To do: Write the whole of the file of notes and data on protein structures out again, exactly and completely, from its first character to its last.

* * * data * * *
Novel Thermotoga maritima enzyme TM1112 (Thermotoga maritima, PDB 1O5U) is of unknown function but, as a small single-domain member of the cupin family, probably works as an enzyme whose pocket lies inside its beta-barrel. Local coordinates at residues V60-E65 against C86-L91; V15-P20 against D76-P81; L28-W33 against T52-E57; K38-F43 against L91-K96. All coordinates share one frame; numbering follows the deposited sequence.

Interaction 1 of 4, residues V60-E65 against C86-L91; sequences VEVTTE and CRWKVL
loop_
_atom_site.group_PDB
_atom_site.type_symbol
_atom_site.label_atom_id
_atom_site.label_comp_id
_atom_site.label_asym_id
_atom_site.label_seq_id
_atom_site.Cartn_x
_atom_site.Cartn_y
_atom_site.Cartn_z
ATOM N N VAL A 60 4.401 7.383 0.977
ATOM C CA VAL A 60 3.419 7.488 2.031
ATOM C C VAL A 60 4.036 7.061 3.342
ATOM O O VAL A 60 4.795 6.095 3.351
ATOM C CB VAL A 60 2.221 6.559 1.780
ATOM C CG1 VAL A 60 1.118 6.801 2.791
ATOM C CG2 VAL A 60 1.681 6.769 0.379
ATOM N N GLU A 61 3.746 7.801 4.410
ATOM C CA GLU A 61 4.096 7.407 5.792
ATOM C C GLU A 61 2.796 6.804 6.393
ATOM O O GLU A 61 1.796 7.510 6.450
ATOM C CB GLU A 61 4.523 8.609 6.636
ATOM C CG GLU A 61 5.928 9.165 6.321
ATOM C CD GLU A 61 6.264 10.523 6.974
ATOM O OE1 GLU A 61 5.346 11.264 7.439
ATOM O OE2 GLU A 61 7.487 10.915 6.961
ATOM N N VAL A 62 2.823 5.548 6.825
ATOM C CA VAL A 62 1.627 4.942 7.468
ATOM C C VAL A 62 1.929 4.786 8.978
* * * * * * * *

Novel Thermotoga maritima enzyme TM1112 (Thermotoga maritima, PDB 1O5U) is of unknown function but, as a small single-domain member of the cupin family, probably works as an enzyme whose pocket lies inside its beta-barrel. Local coordinates at residues V60-E65 against C86-L91; V15-P20 against D76-P81; L28-W33 against T52-E57; K38-F43 against L91-K96. All coordinates share one frame; numbering follows the deposited sequence.

Interaction 1 of 4, residues V60-E65 against C86-L91; sequences VEVTTE and CRWKVL
loop_
_atom_site.group_PDB
_atom_site.type_symbol
_atom_site.label_atom_id
_atom_site.label_comp_id
_atom_site.label_asym_id
_atom_site.label_seq_id
_atom_site.Cartn_x
_atom_site.Cartn_y
_atom_site.Cartn_z
ATOM N N VAL A 60 4.401 7.383 0.977
ATOM C CA VAL A 60 3.419 7.488 2.031
ATOM C C VAL A 60 4.036 7.061 3.342
ATOM O O VAL A 60 4.795 6.095 3.351
ATOM C CB VAL A 60 2.221 6.559 1.780
ATOM C CG1 VAL A 60 1.118 6.801 2.791
ATOM C CG2 VAL A 60 1.681 6.769 0.379
ATOM N N GLU A 61 3.746 7.801 4.410
ATOM C CA GLU A 61 4.096 7.407 5.792
ATOM C C GLU A 61 2.796 6.804 6.393
ATOM O O GLU A 61 1.796 7.510 6.450
ATOM C CB GLU A 61 4.523 8.609 6.636
ATOM C CG GLU A 61 5.928 9.165 6.321
ATOM C CD GLU A 61 6.264 10.523 6.974
ATOM O OE1 GLU A 61 5.346 11.264 7.439
ATOM O OE2 GLU A 61 7.487 10.915 6.961
ATOM N N VAL A 62 2.823 5.548 6.825
ATOM C CA VAL A 62 1.627 4.942 7.468
ATOM C C VAL A 62 1.929 4.786 8.978